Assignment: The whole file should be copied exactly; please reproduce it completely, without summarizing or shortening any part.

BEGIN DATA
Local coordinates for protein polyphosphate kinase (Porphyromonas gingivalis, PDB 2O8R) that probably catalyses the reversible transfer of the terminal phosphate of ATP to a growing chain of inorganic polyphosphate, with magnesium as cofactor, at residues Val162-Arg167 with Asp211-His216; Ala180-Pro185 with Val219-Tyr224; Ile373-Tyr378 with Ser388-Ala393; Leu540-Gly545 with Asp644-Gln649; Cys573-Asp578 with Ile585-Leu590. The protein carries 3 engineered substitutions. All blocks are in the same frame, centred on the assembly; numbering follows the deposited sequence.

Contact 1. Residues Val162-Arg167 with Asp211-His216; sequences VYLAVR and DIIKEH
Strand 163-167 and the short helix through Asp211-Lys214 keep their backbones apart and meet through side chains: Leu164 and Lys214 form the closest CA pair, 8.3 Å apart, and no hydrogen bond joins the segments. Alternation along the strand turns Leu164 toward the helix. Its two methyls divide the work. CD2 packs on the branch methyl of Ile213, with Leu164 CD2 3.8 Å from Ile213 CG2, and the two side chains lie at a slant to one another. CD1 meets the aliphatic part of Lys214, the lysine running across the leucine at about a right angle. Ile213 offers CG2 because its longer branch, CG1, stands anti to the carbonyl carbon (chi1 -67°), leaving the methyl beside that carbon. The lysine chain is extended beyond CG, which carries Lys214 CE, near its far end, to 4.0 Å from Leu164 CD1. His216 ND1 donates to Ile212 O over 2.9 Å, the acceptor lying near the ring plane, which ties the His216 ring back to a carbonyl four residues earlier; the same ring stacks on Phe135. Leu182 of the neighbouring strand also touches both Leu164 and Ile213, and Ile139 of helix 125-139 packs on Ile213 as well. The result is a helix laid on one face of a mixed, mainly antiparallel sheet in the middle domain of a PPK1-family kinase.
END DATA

Local coordinates for protein polyphosphate kinase (Porphyromonas gingivalis, PDB 2O8R) that probably catalyses the reversible transfer of the terminal phosphate of ATP to a growing chain of inorganic polyphosphate, with magnesium as cofactor, at residues Val162-Arg167 with Asp211-His216; Ala180-Pro185 with Val219-Tyr224; Ile373-Tyr378 with Ser388-Ala393; Leu540-Gly545 with Asp644-Gln649; Cys573-Asp578 with Ile585-Leu590. The protein carries 3 engineered substitutions. All blocks are in the same frame, centred on the assembly; numbering follows the deposited sequence.

Contact 1. Residues Val162-Arg167 with Asp211-His216; sequences VYLAVR and DIIKEH
Strand 163-167 and the short helix through Asp211-Lys214 keep their backbones apart and meet through side chains: Leu164 and Lys214 form the closest CA pair, 8.3 Å apart, and no hydrogen bond joins the segments. Alternation along the strand turns Leu164 toward the helix. Its two methyls divide the work. CD2 packs on the branch methyl of Ile213, with Leu164 CD2 3.8 Å from Ile213 CG2, and the two side chains lie at a slant to one another. CD1 meets the aliphatic part of Lys214, the lysine running across the leucine at about a right angle. Ile213 offers CG2 because its longer branch, CG1, stands anti to the carbonyl carbon (chi1 -67°), leaving the methyl beside that carbon. The lysine chain is extended beyond CG, which carries Lys214 CE, near its far end, to 4.0 Å from Leu164 CD1. His216 ND1 donates to Ile212 O over 2.9 Å, the acceptor lying near the ring plane, which ties the His216 ring back to a carbonyl four residues earlier; the same ring stacks on Phe135. Leu182 of the neighbouring strand also touches both Leu164 and Ile213, and Ile139 of helix 125-139 packs on Ile213 as well. The result is a helix laid on one face of a mixed, mainly antiparallel sheet in the middle domain of a PPK1-family kinase.